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Born into a respected, aristocratic British family, my life as a youth was very lonely...my only interests were religion and mathematics, and only my wish to know more mathematics kept me from suicide.

Winning a scholarship to study at Trinity College, Cambridge, I became acquainted with G.E. Moore and Alfred North Whitehead (my future collaborator).

Early in my teaching career, I did an intensive study of the foundations of mathematics, discovering my eponymic paradox as a challenge to the foundations of set theory.

I am credited as being a founder of analytic philosophy, an extension of my deep interest in the works of Gottfried Leibniz.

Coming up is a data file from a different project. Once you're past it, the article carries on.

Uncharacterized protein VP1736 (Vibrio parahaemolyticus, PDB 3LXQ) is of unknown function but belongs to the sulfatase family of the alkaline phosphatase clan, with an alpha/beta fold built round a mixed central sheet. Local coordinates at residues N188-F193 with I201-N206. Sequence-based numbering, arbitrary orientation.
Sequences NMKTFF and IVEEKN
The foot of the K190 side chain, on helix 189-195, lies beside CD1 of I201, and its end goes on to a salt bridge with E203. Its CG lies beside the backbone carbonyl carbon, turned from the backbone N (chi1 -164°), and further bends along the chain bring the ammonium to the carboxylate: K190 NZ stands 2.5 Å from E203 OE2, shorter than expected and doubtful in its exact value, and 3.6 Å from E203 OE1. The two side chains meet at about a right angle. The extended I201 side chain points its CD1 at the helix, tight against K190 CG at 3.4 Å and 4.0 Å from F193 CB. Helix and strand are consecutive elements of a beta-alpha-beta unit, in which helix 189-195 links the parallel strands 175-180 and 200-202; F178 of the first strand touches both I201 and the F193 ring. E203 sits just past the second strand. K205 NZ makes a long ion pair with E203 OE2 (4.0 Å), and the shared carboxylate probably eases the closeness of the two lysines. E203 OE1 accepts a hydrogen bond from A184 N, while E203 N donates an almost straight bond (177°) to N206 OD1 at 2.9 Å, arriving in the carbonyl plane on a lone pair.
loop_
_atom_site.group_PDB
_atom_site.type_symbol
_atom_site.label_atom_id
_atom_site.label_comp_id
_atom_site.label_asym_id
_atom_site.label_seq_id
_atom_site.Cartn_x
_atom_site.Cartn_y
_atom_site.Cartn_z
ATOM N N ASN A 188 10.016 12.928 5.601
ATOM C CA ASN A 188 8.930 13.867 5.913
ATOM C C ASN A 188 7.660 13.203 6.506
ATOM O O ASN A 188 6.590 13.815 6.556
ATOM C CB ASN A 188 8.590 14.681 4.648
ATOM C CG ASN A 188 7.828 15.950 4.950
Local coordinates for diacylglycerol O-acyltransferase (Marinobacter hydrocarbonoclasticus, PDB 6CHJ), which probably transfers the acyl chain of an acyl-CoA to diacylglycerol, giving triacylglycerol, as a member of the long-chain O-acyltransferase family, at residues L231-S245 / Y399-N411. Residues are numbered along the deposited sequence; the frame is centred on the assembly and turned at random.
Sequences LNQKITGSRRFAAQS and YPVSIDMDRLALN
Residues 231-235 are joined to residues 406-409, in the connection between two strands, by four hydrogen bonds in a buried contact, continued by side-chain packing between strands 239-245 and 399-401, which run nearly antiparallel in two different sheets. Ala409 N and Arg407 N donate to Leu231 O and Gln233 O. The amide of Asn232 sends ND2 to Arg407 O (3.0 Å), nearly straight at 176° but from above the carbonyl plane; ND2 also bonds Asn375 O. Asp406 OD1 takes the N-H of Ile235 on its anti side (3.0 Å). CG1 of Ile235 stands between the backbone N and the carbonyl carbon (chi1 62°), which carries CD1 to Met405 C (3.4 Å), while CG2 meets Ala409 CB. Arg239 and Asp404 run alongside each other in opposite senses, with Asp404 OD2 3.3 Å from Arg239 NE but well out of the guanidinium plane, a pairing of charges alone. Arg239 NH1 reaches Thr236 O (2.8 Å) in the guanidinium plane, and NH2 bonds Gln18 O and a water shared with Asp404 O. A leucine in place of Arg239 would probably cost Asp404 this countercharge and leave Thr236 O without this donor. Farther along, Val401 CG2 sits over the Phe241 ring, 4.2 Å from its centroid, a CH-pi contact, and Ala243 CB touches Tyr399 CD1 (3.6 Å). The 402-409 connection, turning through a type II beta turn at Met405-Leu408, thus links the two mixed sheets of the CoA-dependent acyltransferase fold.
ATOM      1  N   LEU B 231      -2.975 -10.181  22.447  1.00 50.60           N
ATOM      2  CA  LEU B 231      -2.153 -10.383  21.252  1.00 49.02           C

Overall, I wrote a ton of papers and books in every major area of philosophy, focusing on metaphysics, the logic and the philosophy of mathematics, the philosophy of language, theory of knowledge, ethics, and epistemology.

During the First World War, I was part of a small group of intellectuals who engaged in pacifist activities, leading eventually to a conviction (six months in prison) and dismissal from Trinity College.

Answer: Bertrand Russell (1872 - 1970)